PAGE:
A Lesson in Kindness: How One Teacher Makes a Difference in the Life of Animals

A Baltimore, Md., writing teacher and her students help homeless animals one letter at a time.

When it comes to helping homeless pets in the most earnest, heartfelt (and yes, adorable) way, children have that covered, hands down. This is especially true in the case of Tiffani Murphy, a writing teacher at Ebb Valley Elementary in Manchester, Md., and her fourth grade class.

Murphy wanted to share her compassion for animals with her students, so she came up with a creative writing project that would instill a lesson in both writing and helping: each student would compose a persuasive letter in the words of a homeless animal, explaining why that animal should be adopted.

Each of the 37 students chose a dog or cat listed on the Baltimore Humane Society website, and the children wrote their persuasive letters, convincing potential adopters to give their animal a forever home. The letters were laminated and sent to the no-kill shelter in Reisterstown, about 15 miles away from the elementary school.


Wendy Goldband, director of marketing and public relations, was touched to receive the letters, and set about posting each by its corresponding animal. Soon, the kennels were outfitted with touching (and oftentimes funny) messages from the fourth graders, such as:

“Do you like mice? Well, if not I’m your girl!”


“Have you ever had a wish or dream come true? Well, mine is to have a real family and a real home.”

“Cuddles loves to purr all day and night even if she does sleep a lot. Even better, she comes with her own built-in brush (her tongue)!”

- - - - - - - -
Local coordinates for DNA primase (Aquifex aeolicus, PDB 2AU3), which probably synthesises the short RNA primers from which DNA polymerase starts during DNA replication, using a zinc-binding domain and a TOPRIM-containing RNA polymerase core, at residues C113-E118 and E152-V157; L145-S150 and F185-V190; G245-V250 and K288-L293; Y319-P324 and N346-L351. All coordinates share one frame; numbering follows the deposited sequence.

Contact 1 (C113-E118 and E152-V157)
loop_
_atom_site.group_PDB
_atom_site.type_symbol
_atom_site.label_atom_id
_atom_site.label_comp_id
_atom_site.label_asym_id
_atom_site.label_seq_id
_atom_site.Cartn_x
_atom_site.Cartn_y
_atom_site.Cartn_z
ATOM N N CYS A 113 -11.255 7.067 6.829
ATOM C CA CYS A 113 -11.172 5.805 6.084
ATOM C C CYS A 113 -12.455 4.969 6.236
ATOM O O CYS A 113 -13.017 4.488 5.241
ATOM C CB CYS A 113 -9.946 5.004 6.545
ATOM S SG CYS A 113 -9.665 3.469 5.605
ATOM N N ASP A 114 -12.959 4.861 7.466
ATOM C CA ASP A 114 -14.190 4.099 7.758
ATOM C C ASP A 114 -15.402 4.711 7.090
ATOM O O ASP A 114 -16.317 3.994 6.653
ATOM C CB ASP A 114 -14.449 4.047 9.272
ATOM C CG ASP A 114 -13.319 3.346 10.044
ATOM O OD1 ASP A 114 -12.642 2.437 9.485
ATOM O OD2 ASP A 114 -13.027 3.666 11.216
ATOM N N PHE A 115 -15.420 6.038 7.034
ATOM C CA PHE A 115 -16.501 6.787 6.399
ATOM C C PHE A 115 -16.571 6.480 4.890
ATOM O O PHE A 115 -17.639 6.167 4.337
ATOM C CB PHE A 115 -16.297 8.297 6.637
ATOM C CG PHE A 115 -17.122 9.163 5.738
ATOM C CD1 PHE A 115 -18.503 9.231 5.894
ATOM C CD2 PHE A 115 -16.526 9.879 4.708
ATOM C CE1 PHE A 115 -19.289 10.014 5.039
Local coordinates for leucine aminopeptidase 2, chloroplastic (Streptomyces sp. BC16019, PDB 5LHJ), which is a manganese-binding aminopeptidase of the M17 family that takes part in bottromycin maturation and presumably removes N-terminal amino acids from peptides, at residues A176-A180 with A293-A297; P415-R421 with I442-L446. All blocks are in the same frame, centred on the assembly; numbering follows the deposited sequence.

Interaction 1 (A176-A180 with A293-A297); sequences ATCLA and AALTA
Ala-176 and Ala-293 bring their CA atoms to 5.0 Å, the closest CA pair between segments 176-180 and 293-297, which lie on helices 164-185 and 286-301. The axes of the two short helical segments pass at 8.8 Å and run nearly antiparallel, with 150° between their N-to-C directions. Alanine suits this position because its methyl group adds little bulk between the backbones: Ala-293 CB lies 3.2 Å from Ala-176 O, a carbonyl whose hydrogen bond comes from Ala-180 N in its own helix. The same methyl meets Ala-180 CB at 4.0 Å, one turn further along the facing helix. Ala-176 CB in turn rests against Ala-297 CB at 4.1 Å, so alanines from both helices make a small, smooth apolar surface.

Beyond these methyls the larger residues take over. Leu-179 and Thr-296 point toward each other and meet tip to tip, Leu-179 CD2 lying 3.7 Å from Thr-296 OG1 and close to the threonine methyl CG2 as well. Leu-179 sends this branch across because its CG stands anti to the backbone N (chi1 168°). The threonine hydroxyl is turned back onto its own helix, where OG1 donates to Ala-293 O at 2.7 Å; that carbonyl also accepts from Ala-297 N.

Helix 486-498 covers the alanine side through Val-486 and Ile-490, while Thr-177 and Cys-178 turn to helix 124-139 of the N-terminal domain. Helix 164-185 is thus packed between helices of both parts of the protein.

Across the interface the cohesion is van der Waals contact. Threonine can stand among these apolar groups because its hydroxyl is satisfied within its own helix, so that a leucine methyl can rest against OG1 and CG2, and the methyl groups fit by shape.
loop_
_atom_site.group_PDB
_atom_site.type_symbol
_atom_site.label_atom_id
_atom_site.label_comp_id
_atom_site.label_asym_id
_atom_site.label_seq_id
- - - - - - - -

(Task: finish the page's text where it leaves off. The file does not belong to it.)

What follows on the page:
“I will protect whoever adopts me from danger. I’m sad and lonely, and I need a home so pplleeaassee, pretty please with cherries on top, adopt me.”


The letters have been a hit at the shelter. “People have responded to the letters with both giggles and tears,” Goldband says. “The profiles are wonderful and moving — after all, what’s more fun to read than the honest, unfiltered words of children?”

Goldband says that a number of dogs and cats have been adopted because of the students’ letters, and the shelter expects more adoptions because of the project.

“Some of the writing is funny, and some can break your heart,” Goldband says. “The fact that young children see the reason to help these animals gives pause to adults who might not have considered the need and seriousness.”


When she began the project, Murphy had a very simple goal: to teach her kids persuasive writing skills while trying to help dogs and cats find homes.

“I thought this was a great community outreach project — something a little different that my students would really enjoy, and boy, did they!” says Murphy, who owns three rescue dogs, a rescued cat and a classroom hamster. “Teaching students to show compassion to all creatures is very important to me. Exposing them to kindness at the fourth-grade level hopefully will carry over into their adult lives.”

The students also collected donations from their elementary school, including money, food and pet supplies. All was donated to the BHS in person by the students during a tour of the shelter, where some of the kids got to meet “their” dogs and cats, and see their letters hanging on the kennels.

As for the students? “The response from my students has been extremely positive,” Murphy says. “They loved checking the shelter website to see if ‘their’ dog or cat was adopted. They were extremely proud to take the donations to the BHS during our visit. They loved the idea that they could play a part in helping a dog or cat get adopted.”

Want to get involved? Consider starting something like this at your child’s school or after-school program or do it with other families and friends. If you’re a teacher consider adding this into your curriculum for any age. Modifications can be made to this idea for older kids as well, involving video, social media and more. Get creative! Projects like this can make an amazing impact in the lives of both children and animals.

Nicole Sipe

Nicole Sipe writes from her home in Indiana, where she and her husband raise their two young sons.


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